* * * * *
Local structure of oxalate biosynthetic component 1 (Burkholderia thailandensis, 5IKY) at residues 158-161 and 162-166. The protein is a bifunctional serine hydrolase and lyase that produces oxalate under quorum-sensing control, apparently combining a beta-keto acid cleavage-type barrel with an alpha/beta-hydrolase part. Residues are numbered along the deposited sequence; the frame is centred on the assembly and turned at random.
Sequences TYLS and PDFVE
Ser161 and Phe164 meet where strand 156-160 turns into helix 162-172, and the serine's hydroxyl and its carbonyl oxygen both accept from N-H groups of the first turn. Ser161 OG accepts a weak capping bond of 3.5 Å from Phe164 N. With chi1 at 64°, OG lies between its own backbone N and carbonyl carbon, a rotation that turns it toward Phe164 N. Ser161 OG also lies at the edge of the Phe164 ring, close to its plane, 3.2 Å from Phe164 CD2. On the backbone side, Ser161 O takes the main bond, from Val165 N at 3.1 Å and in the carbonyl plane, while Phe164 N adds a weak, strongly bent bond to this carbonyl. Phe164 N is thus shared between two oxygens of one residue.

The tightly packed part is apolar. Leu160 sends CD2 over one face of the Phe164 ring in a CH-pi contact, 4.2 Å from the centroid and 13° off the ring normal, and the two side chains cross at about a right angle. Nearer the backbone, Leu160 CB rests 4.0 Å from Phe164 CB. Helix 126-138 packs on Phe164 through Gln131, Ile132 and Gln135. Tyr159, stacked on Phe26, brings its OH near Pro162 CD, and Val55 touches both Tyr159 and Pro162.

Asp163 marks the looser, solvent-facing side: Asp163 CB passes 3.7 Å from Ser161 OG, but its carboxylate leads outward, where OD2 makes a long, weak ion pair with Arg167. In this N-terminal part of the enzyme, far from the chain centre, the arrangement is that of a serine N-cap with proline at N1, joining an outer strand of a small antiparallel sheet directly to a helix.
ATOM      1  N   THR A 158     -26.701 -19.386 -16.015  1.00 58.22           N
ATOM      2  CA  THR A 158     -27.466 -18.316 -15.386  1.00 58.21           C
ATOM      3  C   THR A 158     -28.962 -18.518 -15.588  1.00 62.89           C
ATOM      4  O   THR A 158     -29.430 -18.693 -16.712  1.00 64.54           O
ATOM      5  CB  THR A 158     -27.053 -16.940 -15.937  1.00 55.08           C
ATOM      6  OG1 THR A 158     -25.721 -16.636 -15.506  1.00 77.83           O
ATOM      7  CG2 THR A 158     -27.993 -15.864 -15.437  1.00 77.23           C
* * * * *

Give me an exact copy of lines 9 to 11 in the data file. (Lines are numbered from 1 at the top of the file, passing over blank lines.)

ATOM      4  O   THR A 158     -29.430 -18.693 -16.712  1.00 64.54           O
ATOM      5  CB  THR A 158     -27.053 -16.940 -15.937  1.00 55.08           C
ATOM      6  OG1 THR A 158     -25.721 -16.636 -15.506  1.00 77.83           O